Somewhere Only We Know

And if you have a minute why don’t we go
Talk about it somewhere only we know?
This could be the end of everything
So why don’t we go
Somewhere only we know?
-Keane

Father’s Day weekend. Mother’s Day was such a mixed assortment of emotions. Happiness, sadness, and recognition of all stages and types of motherhood. Women who had lost a child poured out support for each other that day. Father’s Day is always quieter. Fewer greeting cards and flowers and bustle from the retail industry. Less talking. Far less acknowledgment for that fathers that have lost children, of which there is an equal number.

Ger and I are equally on edge headed into the final weeks. There is nothing to do but wait and cling to each other. I think we both fear what will happen to the solid footing we have managed to find if something were to happen. How would we survive now that it is so real, so close, and so tangible?

We’ve been watching tv together every night, followed by talking; a ritual we haven’t followed since pre-kids. I always do my kick counts during this time. Movement is now easily visible from the outside, which Ger has always found unnerving. But one night a few weeks ago, he leaned forward and kissed my abdomen, resting his hand there for just a moment. Knowing how much he is usually weirded out by the kicks and jabs, I know what those few seconds of connection meant. The other night, he commented on how active the baby is after observing the rigorous kicks and I agreed, much more than I remember with Theo or Quentin. I joked that active on the inside means active on the outside, to which he rolled his eyes in mock exasperation.

We went out to lunch yesterday and upon arriving home and heading to our separate work spaces, he sent me a series of texts: “THIS is the baby’s name right? I meant to ask you at lunch. Text back to confirm.” I was amused. We had picked out the name months ago and it hasn’t changed, but we haven’t really discussed it either. I replied back CONFIRM.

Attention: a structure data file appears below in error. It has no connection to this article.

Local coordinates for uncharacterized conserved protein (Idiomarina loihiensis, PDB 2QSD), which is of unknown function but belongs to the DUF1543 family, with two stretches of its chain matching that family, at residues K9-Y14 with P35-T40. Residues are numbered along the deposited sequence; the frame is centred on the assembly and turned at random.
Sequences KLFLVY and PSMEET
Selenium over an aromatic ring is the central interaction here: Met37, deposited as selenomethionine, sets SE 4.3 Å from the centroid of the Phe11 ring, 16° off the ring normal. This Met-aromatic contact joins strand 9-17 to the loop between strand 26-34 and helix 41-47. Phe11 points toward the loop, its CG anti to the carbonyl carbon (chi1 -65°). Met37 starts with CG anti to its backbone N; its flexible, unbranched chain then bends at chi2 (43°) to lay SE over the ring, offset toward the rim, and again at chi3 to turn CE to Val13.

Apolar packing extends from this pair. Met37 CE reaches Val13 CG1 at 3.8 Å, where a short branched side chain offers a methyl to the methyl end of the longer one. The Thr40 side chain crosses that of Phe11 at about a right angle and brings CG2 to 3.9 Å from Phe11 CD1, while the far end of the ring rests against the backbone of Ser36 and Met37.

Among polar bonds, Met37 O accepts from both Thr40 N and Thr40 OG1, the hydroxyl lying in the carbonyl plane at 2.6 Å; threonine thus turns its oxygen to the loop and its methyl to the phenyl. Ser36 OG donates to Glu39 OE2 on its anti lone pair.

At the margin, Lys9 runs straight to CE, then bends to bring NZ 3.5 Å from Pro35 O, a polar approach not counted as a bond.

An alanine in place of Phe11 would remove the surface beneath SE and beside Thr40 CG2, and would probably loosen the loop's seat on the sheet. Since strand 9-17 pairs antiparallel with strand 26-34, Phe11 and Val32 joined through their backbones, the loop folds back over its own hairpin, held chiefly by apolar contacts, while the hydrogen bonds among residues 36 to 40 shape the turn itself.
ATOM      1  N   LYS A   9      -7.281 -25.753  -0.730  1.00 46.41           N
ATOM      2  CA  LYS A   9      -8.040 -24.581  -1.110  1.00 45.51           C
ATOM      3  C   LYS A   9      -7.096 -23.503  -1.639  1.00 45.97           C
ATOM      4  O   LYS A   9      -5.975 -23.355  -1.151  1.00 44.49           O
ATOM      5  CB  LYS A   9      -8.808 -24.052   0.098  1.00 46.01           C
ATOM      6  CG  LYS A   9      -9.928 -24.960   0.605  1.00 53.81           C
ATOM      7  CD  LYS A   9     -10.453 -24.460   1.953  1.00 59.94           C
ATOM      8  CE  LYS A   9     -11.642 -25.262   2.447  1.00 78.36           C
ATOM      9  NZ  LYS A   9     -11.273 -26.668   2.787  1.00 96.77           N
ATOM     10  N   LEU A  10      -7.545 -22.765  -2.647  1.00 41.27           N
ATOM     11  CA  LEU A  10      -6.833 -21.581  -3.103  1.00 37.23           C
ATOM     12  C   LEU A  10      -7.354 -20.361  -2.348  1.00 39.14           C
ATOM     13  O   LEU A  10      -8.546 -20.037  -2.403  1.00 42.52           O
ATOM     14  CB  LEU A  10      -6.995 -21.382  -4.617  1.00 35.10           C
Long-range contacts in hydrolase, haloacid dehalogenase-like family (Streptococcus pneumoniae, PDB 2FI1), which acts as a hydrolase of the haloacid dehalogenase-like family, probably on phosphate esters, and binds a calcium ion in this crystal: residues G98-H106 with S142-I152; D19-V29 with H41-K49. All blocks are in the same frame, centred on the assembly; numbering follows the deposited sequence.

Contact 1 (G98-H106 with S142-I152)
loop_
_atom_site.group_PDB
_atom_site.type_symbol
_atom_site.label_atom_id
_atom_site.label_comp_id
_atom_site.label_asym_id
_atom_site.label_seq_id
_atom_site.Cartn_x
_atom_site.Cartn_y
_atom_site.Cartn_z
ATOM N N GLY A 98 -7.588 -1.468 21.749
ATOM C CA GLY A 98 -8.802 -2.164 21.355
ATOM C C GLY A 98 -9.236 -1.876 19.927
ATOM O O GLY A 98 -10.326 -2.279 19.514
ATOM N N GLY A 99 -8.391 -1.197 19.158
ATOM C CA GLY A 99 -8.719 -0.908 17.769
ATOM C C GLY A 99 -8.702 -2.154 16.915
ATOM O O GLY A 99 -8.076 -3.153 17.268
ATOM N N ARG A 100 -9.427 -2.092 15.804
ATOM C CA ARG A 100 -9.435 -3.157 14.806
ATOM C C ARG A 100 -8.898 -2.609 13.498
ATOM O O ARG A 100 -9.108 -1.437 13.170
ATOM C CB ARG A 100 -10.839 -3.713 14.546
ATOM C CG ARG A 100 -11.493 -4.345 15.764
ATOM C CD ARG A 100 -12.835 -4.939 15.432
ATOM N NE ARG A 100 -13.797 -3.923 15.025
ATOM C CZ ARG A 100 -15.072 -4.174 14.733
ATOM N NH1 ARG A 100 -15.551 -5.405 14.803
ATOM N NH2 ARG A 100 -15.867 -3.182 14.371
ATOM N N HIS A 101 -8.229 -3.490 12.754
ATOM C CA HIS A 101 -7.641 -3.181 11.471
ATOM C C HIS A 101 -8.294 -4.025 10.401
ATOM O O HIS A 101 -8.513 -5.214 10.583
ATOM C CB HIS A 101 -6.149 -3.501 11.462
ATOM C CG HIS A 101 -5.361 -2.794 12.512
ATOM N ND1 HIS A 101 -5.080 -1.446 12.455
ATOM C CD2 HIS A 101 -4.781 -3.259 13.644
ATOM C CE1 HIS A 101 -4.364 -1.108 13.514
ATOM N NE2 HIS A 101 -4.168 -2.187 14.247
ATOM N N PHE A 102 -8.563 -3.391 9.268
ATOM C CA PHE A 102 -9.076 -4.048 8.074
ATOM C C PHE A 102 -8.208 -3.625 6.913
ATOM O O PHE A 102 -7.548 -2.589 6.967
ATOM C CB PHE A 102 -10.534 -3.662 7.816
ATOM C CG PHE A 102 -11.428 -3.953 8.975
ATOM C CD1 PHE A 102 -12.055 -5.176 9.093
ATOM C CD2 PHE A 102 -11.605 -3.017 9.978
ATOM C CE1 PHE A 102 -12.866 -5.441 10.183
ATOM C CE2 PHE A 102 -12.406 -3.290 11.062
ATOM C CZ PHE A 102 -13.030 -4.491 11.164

I woke up during the night, a completely usual occurrence. I can never fall back asleep until I feel the baby move, so I waited. And waited. Days where I am busy are always harder because I cannot be as attentive to movement during the day, though my kick counts right before bed had been normal. I gave my stomach a hard press. I drank some lemonade. Usually with pressure and a sugary drink I’m able to coax wakefulness. Nothing. Panicking slightly, I pulled out my heart rate monitor, which I haven’t used in weeks. Found the heartbeat quickly, but knew I still needed to feel movement. I turned on my kick counting app and another ten minutes passed. At this point I was physically ill with worry. It was 11:45 and Ger was still at his computer so I didn’t want to bother him until I was sure there was a problem. Part of me desperately wanted him by my side, sharing my anxiety, but the stronger part wanted to spare him the stress. In my head I was already driving to the hospital, alone, because he would need to stay with the kids. Finally I felt a kick. Followed by another and increasingly stronger. Baby must have been sleeping soundly. The final count was right within my normal range. Ger wouldn’t even know until I told him the next day.

Losing a baby is so inherently tied to the mother. The physical connection is interwoven. There is a large tribe of support for grieving mothers, should they choose to seek it out. I spent quite a bit of time searching for resources for dads, only to find very little. Dads seem to be routinely brushed aside, both due to societal expectations around being “tough” when handling emotions, and because of the inherent separation; it just isn’t physically the same experience. Still, I found myself a bit saddened that I could not find one quote or one article that spoke to me about the experience of a baby loss grieving father that I wanted to share with Ger.

A few weeks ago, I was walking up the stairs and Ger was getting the Quentin ready for the day. I heard him say to our son “Quentin, I love your mother so much.” He didn’t see me at the top of the stairs, didn’t know that I had overheard. But I see him. I’ve been watching since we cried together in the hospital after losing Nelle, then again after losing Iris. How he held my hand. Held me tight at home when I couldn’t stop sobbing. Gave me space when I needed to just get through the day. Came closer when we needed the strength of each other to survive these final few months. We have been drawing into our own world, because we are the only two who can possibly understand the effect of these last 7 weeks. Doctors, friends, family, and therapists aside – at the end of the day, it is just us. We are the two that have to continue living with the losses that we have had and whatever the future holds for us. We know this.